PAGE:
Ride Along with a Sandy Officer

By Michelle James

A police ride along with a Sandy police officer for more than three hours resulted in no calls in the area and instead involved proactive policing.

Officer Patrick Radke works with the Sandy Police Department and covers the East section of Sandy. He works a night shift that is 10 hours long.

The night started without any calls, and Radke decided to do some patrolling, which was watching traffic lights. Radke said citizens can report someone running a red light by calling the police and then acting as a witness. While waiting at a traffic light near the Sandy Police Station, a person ran a red light and Radke pursued the vehicle. Before even getting out of the vehicle, he decided that he probably wouldn’t give a ticket and he understood that the person was probably just running late. He tries to make this decision beforehand so that he isn’t influenced by the person. The man in the vehicle got away with just a warning.

Although this warning didn’t result in anything dangerous, Radke explained how going back to the car after they’re pulled over, and after he’s checked their license information, is when it can get dangerous. That’s the time when people get angry and possibly violent.

Calls that other officers got throughout the night were mainly domestic-related. This could be between any people that live or have lived together. It could be something serious, or it could be a neighbor reporting something they think happened.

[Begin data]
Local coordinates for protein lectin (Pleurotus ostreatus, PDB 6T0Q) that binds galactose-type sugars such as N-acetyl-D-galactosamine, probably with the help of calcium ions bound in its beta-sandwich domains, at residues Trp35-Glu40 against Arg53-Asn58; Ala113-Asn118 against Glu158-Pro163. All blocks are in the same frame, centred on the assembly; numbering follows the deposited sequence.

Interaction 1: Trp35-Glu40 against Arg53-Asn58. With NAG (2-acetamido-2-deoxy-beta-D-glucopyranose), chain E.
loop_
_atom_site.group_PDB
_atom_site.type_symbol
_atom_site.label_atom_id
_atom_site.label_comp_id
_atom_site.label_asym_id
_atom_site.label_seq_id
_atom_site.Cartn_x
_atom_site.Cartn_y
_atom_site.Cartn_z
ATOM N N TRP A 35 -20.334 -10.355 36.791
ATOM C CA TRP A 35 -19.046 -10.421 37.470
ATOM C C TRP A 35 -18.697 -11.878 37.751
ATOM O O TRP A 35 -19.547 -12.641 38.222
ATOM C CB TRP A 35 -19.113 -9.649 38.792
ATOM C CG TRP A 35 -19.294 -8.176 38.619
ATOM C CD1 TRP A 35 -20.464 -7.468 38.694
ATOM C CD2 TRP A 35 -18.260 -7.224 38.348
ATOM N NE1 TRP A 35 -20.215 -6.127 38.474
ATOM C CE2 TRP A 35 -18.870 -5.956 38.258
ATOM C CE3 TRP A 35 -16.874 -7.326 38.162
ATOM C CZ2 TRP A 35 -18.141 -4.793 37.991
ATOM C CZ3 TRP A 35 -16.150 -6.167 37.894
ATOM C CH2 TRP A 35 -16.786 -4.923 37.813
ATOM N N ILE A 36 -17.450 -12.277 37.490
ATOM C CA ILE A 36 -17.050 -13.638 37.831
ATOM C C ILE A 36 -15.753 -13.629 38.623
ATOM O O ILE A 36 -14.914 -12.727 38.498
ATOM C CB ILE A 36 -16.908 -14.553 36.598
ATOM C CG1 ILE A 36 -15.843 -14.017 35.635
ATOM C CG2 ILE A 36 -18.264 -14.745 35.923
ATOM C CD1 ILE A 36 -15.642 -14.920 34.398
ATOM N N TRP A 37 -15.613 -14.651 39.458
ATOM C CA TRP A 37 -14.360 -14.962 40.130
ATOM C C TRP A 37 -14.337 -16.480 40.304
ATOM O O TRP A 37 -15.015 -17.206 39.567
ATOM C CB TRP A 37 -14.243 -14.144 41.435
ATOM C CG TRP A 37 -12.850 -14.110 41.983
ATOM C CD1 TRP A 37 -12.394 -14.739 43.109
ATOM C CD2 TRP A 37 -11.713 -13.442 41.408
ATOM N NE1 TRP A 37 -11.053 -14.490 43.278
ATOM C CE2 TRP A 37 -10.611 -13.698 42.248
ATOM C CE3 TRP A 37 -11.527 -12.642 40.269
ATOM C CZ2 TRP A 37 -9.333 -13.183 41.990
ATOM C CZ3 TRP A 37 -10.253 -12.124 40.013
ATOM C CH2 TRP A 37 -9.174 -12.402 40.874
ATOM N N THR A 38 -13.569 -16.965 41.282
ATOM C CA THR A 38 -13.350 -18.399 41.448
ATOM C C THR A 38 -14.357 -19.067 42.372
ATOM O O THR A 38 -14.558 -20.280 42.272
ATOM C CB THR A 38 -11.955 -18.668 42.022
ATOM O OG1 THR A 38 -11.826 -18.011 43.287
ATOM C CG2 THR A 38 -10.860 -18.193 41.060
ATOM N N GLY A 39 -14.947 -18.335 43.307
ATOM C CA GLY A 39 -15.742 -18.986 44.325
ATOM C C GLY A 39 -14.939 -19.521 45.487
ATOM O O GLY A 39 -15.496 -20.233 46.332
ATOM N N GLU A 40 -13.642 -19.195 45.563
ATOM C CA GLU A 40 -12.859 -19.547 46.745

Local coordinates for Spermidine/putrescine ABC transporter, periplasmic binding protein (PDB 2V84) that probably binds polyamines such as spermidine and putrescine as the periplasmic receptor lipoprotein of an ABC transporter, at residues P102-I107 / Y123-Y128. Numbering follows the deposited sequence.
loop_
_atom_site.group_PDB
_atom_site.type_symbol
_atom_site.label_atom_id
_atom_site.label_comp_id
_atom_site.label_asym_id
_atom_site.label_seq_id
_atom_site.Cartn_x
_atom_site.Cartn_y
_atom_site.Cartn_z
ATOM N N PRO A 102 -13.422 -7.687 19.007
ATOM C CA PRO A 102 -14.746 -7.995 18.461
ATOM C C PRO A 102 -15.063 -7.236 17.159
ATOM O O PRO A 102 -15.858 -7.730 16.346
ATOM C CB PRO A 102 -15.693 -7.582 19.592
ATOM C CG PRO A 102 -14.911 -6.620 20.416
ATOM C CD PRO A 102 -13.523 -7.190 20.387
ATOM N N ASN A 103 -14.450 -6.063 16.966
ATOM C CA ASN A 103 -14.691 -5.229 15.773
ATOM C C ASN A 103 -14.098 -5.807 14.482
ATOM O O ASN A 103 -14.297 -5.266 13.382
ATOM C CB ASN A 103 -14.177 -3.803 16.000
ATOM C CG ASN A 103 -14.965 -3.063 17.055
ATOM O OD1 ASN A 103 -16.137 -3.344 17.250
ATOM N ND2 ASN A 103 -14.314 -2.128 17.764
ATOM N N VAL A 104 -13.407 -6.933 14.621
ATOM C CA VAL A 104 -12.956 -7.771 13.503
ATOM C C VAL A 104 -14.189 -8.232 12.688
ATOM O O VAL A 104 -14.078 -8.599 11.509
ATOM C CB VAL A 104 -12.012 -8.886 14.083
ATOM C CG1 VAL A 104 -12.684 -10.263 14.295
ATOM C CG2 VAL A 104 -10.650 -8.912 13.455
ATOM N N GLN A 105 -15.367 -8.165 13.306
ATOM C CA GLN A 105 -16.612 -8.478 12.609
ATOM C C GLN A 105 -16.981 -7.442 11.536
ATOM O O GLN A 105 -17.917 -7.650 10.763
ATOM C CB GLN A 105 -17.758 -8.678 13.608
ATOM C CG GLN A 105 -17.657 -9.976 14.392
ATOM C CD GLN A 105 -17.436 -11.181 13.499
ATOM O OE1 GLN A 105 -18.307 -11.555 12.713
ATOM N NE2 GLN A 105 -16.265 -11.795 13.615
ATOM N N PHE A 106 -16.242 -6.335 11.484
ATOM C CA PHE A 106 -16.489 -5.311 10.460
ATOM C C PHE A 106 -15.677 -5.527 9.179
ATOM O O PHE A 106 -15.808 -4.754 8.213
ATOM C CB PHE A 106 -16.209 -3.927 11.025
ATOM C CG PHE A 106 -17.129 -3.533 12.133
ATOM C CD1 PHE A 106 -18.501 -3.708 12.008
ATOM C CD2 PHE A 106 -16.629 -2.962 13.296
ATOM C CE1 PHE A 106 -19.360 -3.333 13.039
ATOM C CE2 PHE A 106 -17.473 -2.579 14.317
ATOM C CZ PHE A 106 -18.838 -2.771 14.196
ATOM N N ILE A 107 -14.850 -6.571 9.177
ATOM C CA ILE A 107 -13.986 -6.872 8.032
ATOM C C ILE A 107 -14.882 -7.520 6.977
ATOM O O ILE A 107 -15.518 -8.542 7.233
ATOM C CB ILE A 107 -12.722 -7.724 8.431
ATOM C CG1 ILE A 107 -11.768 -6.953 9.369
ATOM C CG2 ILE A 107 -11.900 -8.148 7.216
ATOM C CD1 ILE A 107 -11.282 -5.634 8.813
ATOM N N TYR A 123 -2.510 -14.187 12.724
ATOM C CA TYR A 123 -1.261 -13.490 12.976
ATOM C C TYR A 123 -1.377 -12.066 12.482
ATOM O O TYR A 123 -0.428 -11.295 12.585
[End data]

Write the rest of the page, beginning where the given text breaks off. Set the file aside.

Radke said about half the calls they get are smaller things, but they still have to go see what it is. Usually, the officer closest will take the call, and if they need help, then officers from different areas will go.

Kurt Brower, an officer in Boca Raton, Florida, said, “We get everything,” in terms of calls and how it depends on whether it is during the day or night. Brower explained how during the day, the population is higher so more calls will come in.

Radke said there is the issue with how people get angry when they get pulled over, but when they see something dangerous, they want the police to be there.

“Everybody wants the law enforced, but they don’t want it enforced on them,” Radke said.

A major part of a police officer’s shift is taken up with filling out paperwork. Officers have computers in their car where they fill out all the information after they give someone a warning or ticket. This information is crucial when a case is taken to court, and an attorney will question everything that the officer wrote. Radke said some attorneys even take classes at the police academy to get a better understanding of the system.